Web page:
Tuesday, October 7, 2008

Japanese Bonsai, 1848

From the special collections of the National Agriculture Library of the US Department of Agriculture, beautiful images of Japanese bonsai from two 1848 volumes entitled, Tokaido Gojusan-eki Hachiyama Edyu.

I've never seen snow bonsai before...

The USDA library also has digital images from several important botanical volumes, and prints available for purchase.


West Coast Island Gardener said...

I am seeing fractals, stacking paver sculptures, and wondering what the succory seeds are that Thomas Jefferson eloquently requested when I followed your resourceful link to National Agriculture Library.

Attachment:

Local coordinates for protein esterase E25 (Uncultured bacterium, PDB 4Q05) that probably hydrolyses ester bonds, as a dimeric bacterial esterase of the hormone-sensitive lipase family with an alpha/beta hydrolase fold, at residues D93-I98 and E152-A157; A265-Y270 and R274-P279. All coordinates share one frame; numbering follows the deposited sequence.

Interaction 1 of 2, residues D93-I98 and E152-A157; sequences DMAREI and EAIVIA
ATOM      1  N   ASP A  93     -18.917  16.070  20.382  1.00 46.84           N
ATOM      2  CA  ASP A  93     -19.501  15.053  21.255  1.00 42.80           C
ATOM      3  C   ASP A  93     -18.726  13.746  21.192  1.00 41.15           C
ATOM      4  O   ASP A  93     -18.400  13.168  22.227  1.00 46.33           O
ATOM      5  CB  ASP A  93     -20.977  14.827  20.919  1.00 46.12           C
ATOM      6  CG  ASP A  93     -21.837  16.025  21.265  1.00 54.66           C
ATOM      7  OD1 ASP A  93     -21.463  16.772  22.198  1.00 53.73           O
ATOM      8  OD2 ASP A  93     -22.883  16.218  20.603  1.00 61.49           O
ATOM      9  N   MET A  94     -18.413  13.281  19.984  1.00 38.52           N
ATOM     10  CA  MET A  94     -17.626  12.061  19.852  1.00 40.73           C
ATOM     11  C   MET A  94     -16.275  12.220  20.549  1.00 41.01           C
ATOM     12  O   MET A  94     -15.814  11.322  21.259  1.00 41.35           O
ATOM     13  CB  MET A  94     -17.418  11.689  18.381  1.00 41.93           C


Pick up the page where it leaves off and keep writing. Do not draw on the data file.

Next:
Not to mention how many folks minds I know that you have turned on with Playscapes.

Wayne Stratz said...

this is a fascinating site. glad I stumbled into the land of garden history

Andrew said...

5 years late, but I've only just found this delightful blog.

These Bonsai prints are closely based on Hiroshige's '53 views of Tokaido' series - presented in the same order as the original stations, in the same landscape. The details aren't exact, but close, down to the point of some of the little humans drawn in the bonsai prints being in the same position and location as on Hiroshige's 1843 Tokaido prints.

A good example; Bonsai print 16, (one you've not included in your overview but one of my favorite snow images in the parallel Tokaido series)


... compared to the Hoeido version of station 16 (at Kanbara, Japan).


The best place to compare the Bonsai prints to the Tokaido series is all of it's assorted 7 version, 53 station glory is here:


Thank you for the link to the USDA rare book collection. I'd not seen it before, and it's a treasure, as is your blog.

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